Signing a last will and testament is often not a one-time affair. You may in fact execute several wills over the course of your lifetime. While a “last” will usually refers to the document signed most recently before your death, there are occasions when a California probate court may find good cause to admit an earlier will.
Judge Nullifies Will Favoring Stepdaughter Over Biological Children
For example, in a recent case from Los Angeles, a state appeals court upheld a probate judge’s decision to admit a decedent’s next-to-last will over his last will. The probate court found the last will was the product of undue influence but the previous will was not. The court therefore admitted that will to probate over the objections of the decedent’s children.
As is often the case with will contests, the dispute here centered on the decedent’s remarriage. The decedent initially signed a will in 1970 leaving his entire estate to his first wife; if she did not survive him, the estate was to be divided equally between the couple’s four children. But after the wife died in 1999, the husband subsequently remarried and decided to rewrite his estate plan to provide for his new spouse.
In 2006, when the decedent was 88 years old, he signed a holographic (handwritten) will giving his second wife a life estate in the couple’s home. Upon her death, the house would go in equal shares to the husband’s four children, as well as the wife’s daughter from a prior marriage. The following year, 2007, the husband signed another holographic will that granted the life estate to both the second wife and his stepdaughter. In other words, the decedent’s children would not receive ownership of the house until after both their stepmother and her daughter passed away.
The husband died less than two weeks after purportedly signing this final will. His children then contested their stepmother’s attempt to probate the 2007 will. The children argued the stepmother had illegally exerted “undue influence” over their father in procuring his signature on both the 2006 and 2007 wills. In short, they accused of her of being a gold digger who manipulated their father into marrying her “for immigration purposes.”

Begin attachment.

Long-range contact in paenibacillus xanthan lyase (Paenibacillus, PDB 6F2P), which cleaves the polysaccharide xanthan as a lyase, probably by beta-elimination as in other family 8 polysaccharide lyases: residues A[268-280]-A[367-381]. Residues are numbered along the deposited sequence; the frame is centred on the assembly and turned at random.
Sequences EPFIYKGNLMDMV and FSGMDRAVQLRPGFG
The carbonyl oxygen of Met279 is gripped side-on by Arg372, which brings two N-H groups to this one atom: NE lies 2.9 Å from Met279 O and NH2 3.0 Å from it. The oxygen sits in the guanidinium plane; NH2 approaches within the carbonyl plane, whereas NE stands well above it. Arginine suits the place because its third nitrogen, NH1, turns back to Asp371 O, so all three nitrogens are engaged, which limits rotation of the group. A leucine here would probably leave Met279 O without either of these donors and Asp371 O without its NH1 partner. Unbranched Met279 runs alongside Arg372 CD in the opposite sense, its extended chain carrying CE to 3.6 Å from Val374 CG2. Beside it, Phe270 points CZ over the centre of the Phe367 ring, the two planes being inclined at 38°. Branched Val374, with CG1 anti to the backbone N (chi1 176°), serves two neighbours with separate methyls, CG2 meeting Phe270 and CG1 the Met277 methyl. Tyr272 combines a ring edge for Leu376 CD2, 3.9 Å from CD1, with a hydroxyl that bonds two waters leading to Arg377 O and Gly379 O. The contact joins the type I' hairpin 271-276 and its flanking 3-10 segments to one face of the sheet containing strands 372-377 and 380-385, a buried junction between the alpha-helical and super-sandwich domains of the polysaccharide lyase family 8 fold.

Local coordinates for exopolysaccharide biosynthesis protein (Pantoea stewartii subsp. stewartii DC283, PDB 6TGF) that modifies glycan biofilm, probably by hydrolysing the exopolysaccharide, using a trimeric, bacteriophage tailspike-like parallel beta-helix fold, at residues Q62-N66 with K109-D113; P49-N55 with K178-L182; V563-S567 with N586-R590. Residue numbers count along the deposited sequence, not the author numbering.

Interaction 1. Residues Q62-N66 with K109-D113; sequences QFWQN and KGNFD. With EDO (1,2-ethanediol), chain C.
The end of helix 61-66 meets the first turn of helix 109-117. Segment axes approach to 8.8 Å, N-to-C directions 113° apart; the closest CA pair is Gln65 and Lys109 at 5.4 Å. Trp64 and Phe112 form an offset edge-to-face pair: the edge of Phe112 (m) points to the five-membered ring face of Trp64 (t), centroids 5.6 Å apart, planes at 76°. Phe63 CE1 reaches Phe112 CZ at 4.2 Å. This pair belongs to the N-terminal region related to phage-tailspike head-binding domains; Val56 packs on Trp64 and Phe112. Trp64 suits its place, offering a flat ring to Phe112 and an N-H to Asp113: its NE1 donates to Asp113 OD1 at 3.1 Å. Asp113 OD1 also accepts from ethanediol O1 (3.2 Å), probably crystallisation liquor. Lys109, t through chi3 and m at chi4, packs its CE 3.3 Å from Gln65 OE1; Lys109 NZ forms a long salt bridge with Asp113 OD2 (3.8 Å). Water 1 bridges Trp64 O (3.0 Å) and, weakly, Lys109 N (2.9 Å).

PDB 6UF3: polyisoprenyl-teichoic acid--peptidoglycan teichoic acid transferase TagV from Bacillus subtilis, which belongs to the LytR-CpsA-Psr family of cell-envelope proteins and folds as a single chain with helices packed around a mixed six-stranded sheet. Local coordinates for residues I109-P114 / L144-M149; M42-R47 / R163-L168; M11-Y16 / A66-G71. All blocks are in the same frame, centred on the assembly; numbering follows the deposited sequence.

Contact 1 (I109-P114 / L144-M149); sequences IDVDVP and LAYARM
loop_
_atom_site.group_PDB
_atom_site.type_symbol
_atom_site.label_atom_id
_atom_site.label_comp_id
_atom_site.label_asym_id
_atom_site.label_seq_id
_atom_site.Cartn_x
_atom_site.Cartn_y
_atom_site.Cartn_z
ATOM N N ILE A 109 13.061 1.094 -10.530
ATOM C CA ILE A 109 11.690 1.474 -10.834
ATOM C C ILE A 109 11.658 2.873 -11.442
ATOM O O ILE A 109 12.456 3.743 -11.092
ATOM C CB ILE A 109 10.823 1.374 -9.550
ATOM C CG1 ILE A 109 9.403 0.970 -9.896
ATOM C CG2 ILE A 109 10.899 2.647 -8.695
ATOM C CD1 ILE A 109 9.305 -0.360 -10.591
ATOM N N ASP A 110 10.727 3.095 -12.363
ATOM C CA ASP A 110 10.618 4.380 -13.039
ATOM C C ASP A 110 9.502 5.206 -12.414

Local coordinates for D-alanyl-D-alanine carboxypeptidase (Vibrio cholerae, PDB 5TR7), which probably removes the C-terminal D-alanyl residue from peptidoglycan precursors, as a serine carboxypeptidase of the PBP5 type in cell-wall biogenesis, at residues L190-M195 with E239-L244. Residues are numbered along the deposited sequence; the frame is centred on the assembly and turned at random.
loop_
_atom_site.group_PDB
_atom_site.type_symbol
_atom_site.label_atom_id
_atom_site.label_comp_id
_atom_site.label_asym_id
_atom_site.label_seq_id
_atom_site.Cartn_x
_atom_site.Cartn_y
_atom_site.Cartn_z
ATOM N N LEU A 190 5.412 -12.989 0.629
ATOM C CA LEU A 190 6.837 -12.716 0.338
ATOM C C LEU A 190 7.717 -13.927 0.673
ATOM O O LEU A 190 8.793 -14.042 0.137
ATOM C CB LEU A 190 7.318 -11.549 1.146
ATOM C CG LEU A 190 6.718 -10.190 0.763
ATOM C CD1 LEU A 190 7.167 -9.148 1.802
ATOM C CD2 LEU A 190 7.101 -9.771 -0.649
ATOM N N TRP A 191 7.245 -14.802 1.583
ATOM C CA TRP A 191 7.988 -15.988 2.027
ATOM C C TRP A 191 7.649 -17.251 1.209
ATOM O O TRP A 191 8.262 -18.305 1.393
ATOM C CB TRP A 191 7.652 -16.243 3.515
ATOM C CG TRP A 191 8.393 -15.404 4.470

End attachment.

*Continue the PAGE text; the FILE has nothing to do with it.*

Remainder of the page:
The probate court ended up ruling partially in the children’s favor. The court determined the 2007 will was the product of undue influence, given that it granted the step-daughter a life estate in the decedent’s home. The judge said, “Favoring a step-daughter over natural children and grandchildren is not natural,” and marked a noted departure from the husband’s estate planning since 1970, which determined his estate should go to his children after he and his wife passed. However, the probate court similarly found the 2006 will was not the product of undue influence, but rather it was consistent with the decedent’s “natural” desire to ensure his second wife—who would “be without a house” after her husband’s death—was provided for.
The stepmother and the children both appealed the probate judge’s decision, but the Second District Court of Appeals in Los Angeles declined to alter the ruling.
Need Help Making a New Will?
Amending or changing your will after a remarriage, or a similar life-altering event, can lead to acrimony among family members. That is why you should never attempt to rewrite your will on your own, but instead seek assistance from an experienced San Diego estate planning lawyer. Contact the Law Office of Scott C. Soady today if you need help with your estate planning.